BEWARE OF REDHEADS (1945 RKO Radio Pictures) Original Release Date: September 14, 1945. Starring Leon Errol as Leon Errol, Dorothy Granger as Mrs. Errol, Myrna Dell as Gloria Richards, Marc Cramer as Mr. Richards, Arthur Loft as Dr. Thompson, Cyril Ring as Ed Brooks, Tanis Chandler as the Secretary, Tommy Noonan as the Assistant. Written and Directed by Hal Yates.
Introduction to our Leon Errol Salute Series is at this link.
Leon Errol managed to make it to his office the morning after a particularly wild party at The Pelican Club, but isn't taking any visitors. Too bad: titular fire bunny Gloria shows up, requesting the return of a compact she accidentally dropped in his pocket while they were dancing. If you're guessing that Mrs. Errol is unaware of last night's activities, you're right--and you can probably deduce that she will find the compact and storm into the office while Ms. Richards is still there. Leon is able to convince the Missus it was intended as a surprise gift for her, but his worries are far from over. Gloria also has a spouse, and he's even more upset. Mr. Richards files for divorce--naming Leon as a co-respondent.
He may have a cold pack on his head and the need to replace a few appointments with naps, but Leon sucks it up and makes it to the workplace under trying circumstances in this classic Hal Yates barn burner. Ms. Richards shows she means business from the get-go, even ripping Chandler's skirt to get into Leon's office! It must have been some party for both of them, if she was sufficiently distracted to leave a $200 makeup mirror with her venerable suitor. Gloria certainly can't be all that innocent if she's dancing with Leon at his favorite watering hole--perhaps she's looking to upgrade financially? If her age-appropriate husband can afford a compact worth $2,822 in today's dollars(!) she isn't doing too badly for herself already. A bald, short man in his sixties able to pry Myrna Dell from her hubby--need any further proof that Leon Errol is a role model?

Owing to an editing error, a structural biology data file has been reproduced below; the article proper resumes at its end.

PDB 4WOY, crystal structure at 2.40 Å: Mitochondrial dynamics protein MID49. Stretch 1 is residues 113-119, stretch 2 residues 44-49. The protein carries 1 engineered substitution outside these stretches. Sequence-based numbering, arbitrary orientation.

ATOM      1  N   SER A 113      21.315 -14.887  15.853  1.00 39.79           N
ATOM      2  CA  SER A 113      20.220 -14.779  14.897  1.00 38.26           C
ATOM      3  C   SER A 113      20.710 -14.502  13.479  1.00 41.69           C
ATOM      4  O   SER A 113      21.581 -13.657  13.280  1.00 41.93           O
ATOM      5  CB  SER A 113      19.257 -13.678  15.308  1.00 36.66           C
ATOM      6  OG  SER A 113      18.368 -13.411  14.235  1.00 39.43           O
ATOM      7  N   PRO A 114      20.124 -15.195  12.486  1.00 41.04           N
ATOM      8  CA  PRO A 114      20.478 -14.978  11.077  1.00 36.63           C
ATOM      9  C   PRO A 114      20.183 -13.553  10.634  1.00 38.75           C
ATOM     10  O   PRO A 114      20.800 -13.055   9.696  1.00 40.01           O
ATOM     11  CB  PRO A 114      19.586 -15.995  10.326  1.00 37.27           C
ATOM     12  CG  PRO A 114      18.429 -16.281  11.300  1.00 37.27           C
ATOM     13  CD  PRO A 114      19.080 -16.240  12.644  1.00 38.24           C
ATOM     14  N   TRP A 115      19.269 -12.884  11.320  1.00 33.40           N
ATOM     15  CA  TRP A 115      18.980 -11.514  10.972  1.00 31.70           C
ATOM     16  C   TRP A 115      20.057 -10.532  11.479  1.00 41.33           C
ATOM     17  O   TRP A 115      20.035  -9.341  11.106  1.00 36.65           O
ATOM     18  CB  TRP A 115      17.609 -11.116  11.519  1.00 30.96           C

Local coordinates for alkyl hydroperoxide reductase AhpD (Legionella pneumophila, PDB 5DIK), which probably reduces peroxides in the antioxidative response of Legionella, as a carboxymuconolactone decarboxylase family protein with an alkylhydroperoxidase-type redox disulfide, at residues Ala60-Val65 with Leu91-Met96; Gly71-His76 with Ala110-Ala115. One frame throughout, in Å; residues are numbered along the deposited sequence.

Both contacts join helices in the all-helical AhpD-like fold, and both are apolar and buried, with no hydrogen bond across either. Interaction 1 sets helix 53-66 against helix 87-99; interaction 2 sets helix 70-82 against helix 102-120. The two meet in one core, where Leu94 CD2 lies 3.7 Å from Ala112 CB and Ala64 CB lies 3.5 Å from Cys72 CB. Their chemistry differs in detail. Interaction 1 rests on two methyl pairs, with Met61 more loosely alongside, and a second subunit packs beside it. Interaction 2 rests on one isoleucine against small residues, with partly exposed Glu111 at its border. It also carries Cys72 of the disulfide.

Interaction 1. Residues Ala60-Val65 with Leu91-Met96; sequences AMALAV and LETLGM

Our durable carouser is also commendably careful, able to charm his brother-in-law the physician into helping. Hard to swallow? Maybe, but then again Leon could have a little blackmail material ("he's my pal!"). Errol also deftly avoids having Gloria's name on one of his checks and makes assistant Brooks accompany her to the store to The hangover doesn't keep him from thinking on his feet when the Missus arrives, but the addled state of his brain finally shows itself when she leaves and takes the adrenaline rush with her. A bit of advice: don't put your whiskey next to the ink bottle in your secret desk drawer.
Yates keeps the complications coming swiftly: numerous ill-timed arrivals on and off screen are par for the course, and a most unfortunate sprained ankle at the Errol household is the one thing our boozy buddy just can't see coming. Still, Leon does a terrific job deflecting exposure under the circumstances, and just might avoid getting that vase broken over his head this time.
Myrna Dell (Oh, Professor Behave!) was just beginning to receive consistent screen credit; this was the second of her seven Errol shorts. Despite her titular role here, she was usually a beautiful blonde. She gets laughs with her subtly assertive nature, which immediately changes once Mr. Richards shows his anger and threat of a divorce seems real. It doesn't happen by the fadeout, but I still came away thinking the Richards have more marital problems than the Errols. Dorothy is considerably more understanding than usual, maybe even gullible for the first reel. Don't worry, that doesn't last.
Soon to join a pre-HOLLYWOOD SQUARES Peter Marshall in an underrated comedy team of the 1950's, Tommy Noonan makes his series debut as Dr. Thompson's unfortunate assistant. This would be the first credited role for Tanis Chandler, and also the only short subject possibly best known for THE TRAP. Marc Cramer would also play Dell's angry (to be fair, with good reason) husband in Double Honeymoon.
Drinking, carousing, burning the candle and both ends, and practicing the "deny, deny, deny" technique decades before GUIDE FOR THE MARRIED MAN, Leon Errol never changed on screen no matter how many decades passed. Thank God. He and Hal Yates both realized audiences never wanted him to, and as a result we have dozens of laugh riots just like Beware of Redheads just waiting to be rediscovered. (***1/2 out of four)